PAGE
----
Mystery on the Desert — The Nazca Lines
F ROM LIMA the Pan American High-way winds south along the Peruvian coast through a succession of river valleys until it reaches the sleepy town of Nazca, population 20,000. For the residents it is a farming center, one that was old before the Spanish arrived and even before the Incas came to power. lts broad valley is green with cotton, corn, and a myriad of other crops. AU around rise the foothills that parade up to the mighty Andes.
It is not produce, however, that has put Nazca on the world map. To the north-west of town a triangular stretch of some-what level desert up to 15 km wide — the pampa — contains an astounding assort-ment of animal figures. lines, avenues, and trapezoids etched into the timeless surface. Rainfall is almost unknown. Here your footprints can last for millennia. In 1939 Peruvian archaeologist Toribio Mejia Xess-pe became the first scientist to note the lines and publish a description of them, though the local inhabitants had always known about them. Reasoning that the network specified important rising and setting points, Paul Kosok declared the pampa the world's largest astronomy book. How has this "astronomical hypothesis" fared in the intervening 45 years?
The geoglyphs, as they're called, are of two sorts. First are the "animals" — fan-tastic drawings of a monkey, spider, fox, and more — concentrated in a small sec-tion in the northeastern part of the pampa near the Pan Am Highway. From the ground the forms are practically impossible to see since they are up to scores of meters in extent. Only from the air can these wonders be viewed in their entirety.
The figures are very different from the rest of what's preserved on the pampa, though a couple more animals are found elsewhere. From many of the low hills on and around the pampa emanate numerous rays (narrow straight lines), avenues (broad lines), and trapezoids (avenues that broad-en out and end squared off). So different
PAN AMERICAN HIGHWAY
Ground-level view of a ray on the pampa; the ray's sides are marked by rocks.
are these from the animals that most Nazca researchers feel they are not from the same cultural epoch. Rays are also found quite far north and south, but nowhere in such profusion as at Nazca.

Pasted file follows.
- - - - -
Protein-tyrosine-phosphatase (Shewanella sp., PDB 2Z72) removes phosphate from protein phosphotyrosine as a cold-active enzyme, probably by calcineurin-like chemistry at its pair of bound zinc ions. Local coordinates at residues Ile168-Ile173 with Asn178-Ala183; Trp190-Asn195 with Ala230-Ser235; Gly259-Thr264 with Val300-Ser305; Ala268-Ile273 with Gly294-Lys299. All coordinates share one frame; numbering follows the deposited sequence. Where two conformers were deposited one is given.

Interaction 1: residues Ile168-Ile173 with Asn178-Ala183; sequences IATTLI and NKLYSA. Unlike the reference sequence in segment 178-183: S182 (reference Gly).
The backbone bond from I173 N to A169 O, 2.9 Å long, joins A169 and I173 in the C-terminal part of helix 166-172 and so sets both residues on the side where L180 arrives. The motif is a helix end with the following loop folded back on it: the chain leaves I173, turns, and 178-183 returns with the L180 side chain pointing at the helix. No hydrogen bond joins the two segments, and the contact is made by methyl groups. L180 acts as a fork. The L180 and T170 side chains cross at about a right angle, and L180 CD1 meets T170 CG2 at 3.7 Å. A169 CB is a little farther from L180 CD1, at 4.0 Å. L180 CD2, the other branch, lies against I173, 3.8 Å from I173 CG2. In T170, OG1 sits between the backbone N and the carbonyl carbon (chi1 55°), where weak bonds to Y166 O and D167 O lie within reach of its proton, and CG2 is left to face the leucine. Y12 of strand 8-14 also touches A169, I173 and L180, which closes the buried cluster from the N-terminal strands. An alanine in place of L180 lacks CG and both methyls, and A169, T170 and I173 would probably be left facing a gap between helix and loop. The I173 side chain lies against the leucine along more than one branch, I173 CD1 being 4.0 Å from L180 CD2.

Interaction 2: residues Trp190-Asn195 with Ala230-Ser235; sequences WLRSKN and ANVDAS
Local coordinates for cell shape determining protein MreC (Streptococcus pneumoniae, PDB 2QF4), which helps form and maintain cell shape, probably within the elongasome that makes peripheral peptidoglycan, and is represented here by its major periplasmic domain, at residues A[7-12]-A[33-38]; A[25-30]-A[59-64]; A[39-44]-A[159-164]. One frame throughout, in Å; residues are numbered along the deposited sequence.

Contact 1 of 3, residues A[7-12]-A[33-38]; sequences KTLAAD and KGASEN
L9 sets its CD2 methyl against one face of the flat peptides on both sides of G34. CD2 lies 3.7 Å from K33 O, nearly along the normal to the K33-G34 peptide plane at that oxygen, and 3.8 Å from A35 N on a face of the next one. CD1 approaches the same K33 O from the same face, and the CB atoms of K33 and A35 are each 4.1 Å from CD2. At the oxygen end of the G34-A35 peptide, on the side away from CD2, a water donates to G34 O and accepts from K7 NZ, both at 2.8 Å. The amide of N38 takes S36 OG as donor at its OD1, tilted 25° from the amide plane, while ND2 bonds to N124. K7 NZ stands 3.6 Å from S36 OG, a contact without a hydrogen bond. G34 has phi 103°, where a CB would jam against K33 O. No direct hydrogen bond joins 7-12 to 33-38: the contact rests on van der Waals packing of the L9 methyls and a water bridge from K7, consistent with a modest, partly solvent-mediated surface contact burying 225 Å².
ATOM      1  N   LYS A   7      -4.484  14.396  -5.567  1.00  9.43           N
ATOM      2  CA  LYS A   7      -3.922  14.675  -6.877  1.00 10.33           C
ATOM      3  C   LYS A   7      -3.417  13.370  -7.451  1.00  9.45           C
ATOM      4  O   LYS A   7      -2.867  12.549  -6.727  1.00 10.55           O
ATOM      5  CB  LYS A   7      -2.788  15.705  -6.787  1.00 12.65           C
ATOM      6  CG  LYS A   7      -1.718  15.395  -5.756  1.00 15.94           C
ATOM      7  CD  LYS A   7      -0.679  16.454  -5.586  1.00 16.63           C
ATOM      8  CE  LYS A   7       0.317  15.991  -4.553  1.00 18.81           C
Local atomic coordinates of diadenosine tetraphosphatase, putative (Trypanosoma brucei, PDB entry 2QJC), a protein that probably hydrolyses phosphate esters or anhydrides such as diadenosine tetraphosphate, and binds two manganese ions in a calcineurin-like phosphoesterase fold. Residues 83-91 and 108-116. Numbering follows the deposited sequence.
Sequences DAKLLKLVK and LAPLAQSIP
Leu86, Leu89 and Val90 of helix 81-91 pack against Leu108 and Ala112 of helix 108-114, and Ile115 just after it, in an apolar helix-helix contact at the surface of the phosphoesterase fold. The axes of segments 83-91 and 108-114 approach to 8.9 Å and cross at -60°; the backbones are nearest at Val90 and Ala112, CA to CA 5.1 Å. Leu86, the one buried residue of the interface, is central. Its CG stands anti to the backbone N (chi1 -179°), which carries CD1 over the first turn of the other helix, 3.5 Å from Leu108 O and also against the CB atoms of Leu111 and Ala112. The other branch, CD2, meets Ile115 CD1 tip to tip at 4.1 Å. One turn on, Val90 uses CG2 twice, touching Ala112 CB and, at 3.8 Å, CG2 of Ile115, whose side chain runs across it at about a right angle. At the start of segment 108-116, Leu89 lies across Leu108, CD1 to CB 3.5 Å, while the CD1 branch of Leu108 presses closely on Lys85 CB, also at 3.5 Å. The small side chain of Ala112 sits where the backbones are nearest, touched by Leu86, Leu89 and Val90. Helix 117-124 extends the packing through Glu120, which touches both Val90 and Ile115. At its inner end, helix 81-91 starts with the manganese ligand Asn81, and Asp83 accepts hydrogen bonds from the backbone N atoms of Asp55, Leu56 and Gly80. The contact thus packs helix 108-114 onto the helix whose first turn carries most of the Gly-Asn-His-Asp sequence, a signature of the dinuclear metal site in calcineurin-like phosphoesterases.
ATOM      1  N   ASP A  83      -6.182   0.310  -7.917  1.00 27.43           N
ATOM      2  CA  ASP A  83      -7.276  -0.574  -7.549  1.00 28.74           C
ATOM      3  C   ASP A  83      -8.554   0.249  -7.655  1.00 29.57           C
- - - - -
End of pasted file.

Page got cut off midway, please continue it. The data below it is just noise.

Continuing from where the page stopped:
The animals may have had a religious or sociological meaning. Maria Reiche, who has studied the figures for almost four dec-ades, thinks that at least some of them represent constellations (the Spider being Orion, for example), but there are no con-vincing démonstrations of such relation-ships. It has been suggested that the figures were designed to be walked as a spiritual exercise or were associated with par-ticular families. The puzzling fact that the figures can be seen whole only from the air has also fueled spéculations that the natives were balloonists or that the figures were made by ancient astronauts! Yet there is no evidence their makers intended them to be seen at ail — maybe they were to be experienced in some other way.
The manner in which the animals were conceived and made is not very problema-tic. Andean and coastal cultures have a long tradition of exquisite textile design, and scaling up a figure should have been straightforward. The patterns were made on the desert by simply removing rocks from an area and stacking them up to form a border. Walking or sweeping the resulting figure disturbs a thin brown surface coating of material called desert var-nish, which accumulâtes over time. This action exposes the creamy pink soil under-neath (see the boxed item on page 200).
From an astronomical point of view the rays are much more promising. It has been suggested that those not aligned with horizon features mark the directions of important sunrises and sunsets (of the sol-stices, for example). According to Reiche,.] the trapezoids indicate the extremes of moonrise and set. On the other hand, equally reasonable explanations of the fea-; tures relate them to native families or to water flow across the pampa — a critical matter in a desert environment. The hy-drology of the pampa is quite complex, the water table ranging from just below the surface to hundreds of meters deep.
No really good, systematic photography of the area had been done before this year, and what pictures show is strongly depend-ent on the elevation and azimuth of the Sun. Even on the ground, lines appear and disappear during the day as seen from the same site. Anthony Aveni and Gary Urton of Colgate University have been en-gaged in a survey of the ray centers and in studying their overall organization since 1981. By the beginning of 1984 they had mapped an estimated 70 percent of them, finding 58 centers and 680 lines plus noting that all the centers are interconnected by lines. Under the auspices of Earth-watch they assembled a diverse team for a three-pronged assault on the problem this past June with one other coinvestigator, his team, and a dozen volunteers.
Aveni led a surveying group using a traditional transit and Sun sights for deter-mining line azimuths, as well as making test magnetic compass readings. The group also walked selected lines looking for additional ray centers. Aveni was joined in this by Clive Ruggles of Leicester University in England, another archaeoas-tronomer, and by anthropologists Persis B.
Maria Reiche, longtime student of the Nazca figures, is probably the best-known per-son in all of Peru. The photographs with this article are by the author, who partici-pated as a volunteer on the Earthwatch expédition described in the text.